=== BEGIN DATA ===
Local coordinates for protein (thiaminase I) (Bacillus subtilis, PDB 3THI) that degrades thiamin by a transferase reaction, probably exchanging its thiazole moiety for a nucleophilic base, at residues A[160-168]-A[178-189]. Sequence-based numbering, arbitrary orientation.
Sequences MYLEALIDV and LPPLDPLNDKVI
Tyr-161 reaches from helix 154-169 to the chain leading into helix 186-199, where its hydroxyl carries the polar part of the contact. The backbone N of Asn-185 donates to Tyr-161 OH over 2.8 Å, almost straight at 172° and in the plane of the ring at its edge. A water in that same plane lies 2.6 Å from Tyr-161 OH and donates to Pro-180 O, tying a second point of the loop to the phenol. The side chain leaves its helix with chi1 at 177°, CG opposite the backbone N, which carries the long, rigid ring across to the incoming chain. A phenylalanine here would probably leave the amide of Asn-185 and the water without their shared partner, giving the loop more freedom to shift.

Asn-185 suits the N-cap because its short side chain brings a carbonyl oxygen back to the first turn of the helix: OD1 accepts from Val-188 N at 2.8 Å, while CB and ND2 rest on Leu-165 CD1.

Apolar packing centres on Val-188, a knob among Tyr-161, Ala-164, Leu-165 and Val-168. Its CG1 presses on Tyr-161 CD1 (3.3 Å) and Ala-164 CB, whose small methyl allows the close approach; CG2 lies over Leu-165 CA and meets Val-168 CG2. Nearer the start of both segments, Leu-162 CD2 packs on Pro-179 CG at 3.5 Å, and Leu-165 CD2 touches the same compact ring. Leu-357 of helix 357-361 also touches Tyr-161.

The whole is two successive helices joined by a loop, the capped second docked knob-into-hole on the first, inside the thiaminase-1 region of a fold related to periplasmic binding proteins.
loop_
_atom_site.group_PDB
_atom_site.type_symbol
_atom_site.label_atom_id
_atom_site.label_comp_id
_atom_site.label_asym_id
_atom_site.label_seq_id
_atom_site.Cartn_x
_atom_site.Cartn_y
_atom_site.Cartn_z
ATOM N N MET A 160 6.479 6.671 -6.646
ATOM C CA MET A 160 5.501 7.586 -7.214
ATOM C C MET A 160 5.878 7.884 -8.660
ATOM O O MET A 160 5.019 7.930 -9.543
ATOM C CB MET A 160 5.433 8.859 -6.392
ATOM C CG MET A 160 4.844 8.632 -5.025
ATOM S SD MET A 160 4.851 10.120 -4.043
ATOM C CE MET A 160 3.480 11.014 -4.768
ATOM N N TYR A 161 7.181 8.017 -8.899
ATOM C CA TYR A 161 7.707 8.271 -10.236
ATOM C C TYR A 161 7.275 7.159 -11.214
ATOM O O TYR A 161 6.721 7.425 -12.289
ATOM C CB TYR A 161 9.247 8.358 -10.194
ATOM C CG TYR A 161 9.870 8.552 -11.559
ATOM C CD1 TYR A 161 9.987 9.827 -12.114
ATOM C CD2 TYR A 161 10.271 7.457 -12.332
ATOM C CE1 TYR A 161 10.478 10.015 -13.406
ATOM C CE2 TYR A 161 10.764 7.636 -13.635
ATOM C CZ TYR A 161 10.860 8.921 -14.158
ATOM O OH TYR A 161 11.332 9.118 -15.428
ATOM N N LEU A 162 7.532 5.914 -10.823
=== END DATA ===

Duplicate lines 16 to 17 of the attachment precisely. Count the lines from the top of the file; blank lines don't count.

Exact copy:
_atom_site.Cartn_z
ATOM N N MET A 160 6.479 6.671 -6.646